Posts Tagged ‘Writing’

Pen and Ink

There is something inherently intellectual about the smell of ink and the scratch of pen on paper. The ink glistening for a moment before drying, as if checking itself for errors before being set in stone. The glaring screen of a computer, no matter how modern, how convenient, can never reproduce the bold surety of your own handwriting, complete with interesting damages to the written character. A blurred letter is a surer sign of interest and excitement in your own work than a thousand spoken endorsements. The cramping hand lends itself to the construction of patience and perseverance. We lose the feeling in tired muscles, but not the aching need to keep going- keep writing before we explode from the sheer pressure of words wrapped up inside.

Advertisements

Three Reasons

There are only three reasons for including any string of words in your story: Setting, Plot, or Humor.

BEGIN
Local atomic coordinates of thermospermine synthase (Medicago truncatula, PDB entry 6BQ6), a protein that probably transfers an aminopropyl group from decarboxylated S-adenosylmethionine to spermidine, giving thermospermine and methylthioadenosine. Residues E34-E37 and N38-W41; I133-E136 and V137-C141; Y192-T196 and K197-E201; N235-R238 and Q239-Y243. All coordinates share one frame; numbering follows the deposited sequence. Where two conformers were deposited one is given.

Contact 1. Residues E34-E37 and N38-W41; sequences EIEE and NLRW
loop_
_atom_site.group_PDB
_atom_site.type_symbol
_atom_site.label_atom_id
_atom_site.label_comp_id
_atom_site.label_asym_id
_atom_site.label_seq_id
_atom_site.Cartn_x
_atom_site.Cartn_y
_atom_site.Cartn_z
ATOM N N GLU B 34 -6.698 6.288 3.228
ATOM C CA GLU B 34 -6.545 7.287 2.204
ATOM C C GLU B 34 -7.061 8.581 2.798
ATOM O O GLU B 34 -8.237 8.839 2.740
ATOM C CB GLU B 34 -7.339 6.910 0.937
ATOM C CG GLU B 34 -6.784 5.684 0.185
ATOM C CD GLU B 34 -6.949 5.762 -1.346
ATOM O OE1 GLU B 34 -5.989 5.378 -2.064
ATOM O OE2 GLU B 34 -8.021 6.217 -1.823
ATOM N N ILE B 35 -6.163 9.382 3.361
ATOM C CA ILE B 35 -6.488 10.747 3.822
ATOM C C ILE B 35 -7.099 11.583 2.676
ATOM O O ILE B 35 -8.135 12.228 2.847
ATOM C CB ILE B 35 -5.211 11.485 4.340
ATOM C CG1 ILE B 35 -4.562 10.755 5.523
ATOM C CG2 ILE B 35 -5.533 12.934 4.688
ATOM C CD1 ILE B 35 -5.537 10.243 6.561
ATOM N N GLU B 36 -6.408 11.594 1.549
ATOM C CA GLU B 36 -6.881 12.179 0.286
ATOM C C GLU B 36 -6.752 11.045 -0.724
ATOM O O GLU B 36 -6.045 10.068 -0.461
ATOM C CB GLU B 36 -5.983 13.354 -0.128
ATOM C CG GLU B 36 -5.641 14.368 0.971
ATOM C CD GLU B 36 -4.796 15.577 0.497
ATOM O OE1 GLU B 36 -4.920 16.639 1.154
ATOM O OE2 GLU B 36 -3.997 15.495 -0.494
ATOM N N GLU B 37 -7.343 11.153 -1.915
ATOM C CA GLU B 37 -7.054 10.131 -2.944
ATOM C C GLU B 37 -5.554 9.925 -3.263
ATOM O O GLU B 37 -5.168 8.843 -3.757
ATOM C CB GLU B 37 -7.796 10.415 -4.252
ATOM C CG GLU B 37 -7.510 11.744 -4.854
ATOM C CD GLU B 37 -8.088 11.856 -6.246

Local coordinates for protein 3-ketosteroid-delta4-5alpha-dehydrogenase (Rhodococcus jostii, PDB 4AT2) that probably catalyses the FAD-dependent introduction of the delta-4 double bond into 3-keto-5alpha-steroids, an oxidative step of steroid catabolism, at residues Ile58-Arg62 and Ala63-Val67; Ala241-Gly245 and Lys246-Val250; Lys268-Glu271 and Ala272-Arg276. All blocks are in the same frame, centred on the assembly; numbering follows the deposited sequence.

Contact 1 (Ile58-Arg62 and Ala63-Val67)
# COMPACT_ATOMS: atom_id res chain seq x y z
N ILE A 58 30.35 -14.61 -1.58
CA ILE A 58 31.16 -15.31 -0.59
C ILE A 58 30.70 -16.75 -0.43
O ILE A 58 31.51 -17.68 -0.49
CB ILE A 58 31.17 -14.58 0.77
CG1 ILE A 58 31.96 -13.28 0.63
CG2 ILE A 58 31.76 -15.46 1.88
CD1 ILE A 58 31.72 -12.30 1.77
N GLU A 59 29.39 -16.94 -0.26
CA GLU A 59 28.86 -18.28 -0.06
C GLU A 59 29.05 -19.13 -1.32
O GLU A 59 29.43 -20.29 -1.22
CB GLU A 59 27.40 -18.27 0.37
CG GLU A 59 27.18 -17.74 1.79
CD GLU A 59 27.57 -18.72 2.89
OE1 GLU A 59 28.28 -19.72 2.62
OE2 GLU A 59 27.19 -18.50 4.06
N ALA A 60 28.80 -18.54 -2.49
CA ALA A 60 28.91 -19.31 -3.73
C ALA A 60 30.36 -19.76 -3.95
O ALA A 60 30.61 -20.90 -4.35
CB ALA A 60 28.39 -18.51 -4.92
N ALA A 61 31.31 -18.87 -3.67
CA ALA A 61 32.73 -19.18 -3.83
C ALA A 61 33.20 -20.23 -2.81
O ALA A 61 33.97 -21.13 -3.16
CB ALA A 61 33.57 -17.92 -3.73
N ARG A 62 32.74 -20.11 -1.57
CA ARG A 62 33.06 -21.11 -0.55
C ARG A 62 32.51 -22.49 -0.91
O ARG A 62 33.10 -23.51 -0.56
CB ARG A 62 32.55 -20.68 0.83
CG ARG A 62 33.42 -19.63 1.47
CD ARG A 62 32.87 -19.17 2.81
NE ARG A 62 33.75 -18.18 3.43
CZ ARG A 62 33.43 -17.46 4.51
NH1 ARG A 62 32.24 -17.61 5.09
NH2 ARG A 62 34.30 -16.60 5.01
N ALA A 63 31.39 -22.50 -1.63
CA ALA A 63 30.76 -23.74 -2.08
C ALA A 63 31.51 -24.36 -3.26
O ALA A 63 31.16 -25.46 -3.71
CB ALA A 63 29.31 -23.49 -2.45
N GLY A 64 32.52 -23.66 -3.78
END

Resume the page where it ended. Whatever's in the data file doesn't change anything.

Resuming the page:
Setting gives the appearance of reality, even if it does not necessarily forward the story.

Plot is the most important part of any story. A plot driven story gains your reader’s attention, without drawing their minds away with miscellaneous details. The reader will learn to see that everything is related to the plot. It is more suspenseful for the reader to know of a certain thing that will affect the story, but not know how, rather than having no idea about what is coming.

Humor should be the least used. The occasional side note, decorated with a smile, can lighten the mood or prime the reader for tension.

Solace

Some men find solace in their work. They dig deep in a trench of paper and pencils. They set themselves tasks and goals and then pat themselves on the back when done.
Others lose themselves in song. Dance, music, compsoition. Twirling and striding and scraping a bow against wire.
Others seek the cold carress of sleep, or the fuzzy haze of alcohol or drugs. They seem to slip further and further down a sliding slope. Finally, they just end.
Some of us, however, find our muses in the written word. We read, and we think, and we write, and then we think some more.
We few are the lucky few.